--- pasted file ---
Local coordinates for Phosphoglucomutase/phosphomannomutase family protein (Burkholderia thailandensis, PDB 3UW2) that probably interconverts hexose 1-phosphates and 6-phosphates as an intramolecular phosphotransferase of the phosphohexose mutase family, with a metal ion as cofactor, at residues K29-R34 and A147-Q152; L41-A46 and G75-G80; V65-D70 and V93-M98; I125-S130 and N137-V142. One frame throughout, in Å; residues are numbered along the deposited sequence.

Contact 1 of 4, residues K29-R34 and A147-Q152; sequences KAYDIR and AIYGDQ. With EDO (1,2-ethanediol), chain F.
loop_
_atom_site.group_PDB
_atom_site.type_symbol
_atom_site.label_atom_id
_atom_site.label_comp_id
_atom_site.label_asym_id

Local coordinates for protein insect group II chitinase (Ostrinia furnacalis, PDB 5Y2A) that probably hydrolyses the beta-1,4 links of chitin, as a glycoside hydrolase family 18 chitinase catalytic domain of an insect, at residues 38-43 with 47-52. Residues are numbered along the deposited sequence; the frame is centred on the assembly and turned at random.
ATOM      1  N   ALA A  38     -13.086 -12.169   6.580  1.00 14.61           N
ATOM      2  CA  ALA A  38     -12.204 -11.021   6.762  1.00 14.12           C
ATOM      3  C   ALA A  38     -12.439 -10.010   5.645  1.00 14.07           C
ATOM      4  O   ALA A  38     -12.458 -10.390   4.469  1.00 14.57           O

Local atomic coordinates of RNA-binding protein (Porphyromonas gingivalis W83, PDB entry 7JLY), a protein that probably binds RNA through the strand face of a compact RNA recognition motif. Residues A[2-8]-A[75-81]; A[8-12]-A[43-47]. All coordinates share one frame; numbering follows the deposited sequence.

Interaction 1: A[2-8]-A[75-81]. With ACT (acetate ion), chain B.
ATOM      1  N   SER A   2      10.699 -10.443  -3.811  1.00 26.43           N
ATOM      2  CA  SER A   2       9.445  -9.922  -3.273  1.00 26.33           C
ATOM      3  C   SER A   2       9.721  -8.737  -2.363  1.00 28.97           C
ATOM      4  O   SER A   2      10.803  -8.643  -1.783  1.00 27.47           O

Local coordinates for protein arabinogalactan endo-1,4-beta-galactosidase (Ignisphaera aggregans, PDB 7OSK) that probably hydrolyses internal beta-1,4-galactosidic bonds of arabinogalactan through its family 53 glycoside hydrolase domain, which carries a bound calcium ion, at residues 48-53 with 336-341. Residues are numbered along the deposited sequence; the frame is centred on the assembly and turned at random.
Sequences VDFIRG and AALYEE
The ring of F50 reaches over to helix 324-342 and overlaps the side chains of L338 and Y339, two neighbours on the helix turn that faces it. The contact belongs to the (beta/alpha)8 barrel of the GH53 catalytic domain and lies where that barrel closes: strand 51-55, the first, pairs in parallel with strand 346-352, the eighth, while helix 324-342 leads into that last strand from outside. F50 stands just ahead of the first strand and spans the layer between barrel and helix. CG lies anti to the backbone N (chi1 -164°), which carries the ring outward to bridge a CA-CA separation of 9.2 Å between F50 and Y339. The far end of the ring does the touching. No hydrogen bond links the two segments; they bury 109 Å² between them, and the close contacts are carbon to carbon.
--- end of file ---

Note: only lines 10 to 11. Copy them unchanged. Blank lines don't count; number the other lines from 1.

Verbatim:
ATOM      1  N   ALA A  38     -13.086 -12.169   6.580  1.00 14.61           N
ATOM      2  CA  ALA A  38     -12.204 -11.021   6.762  1.00 14.12           C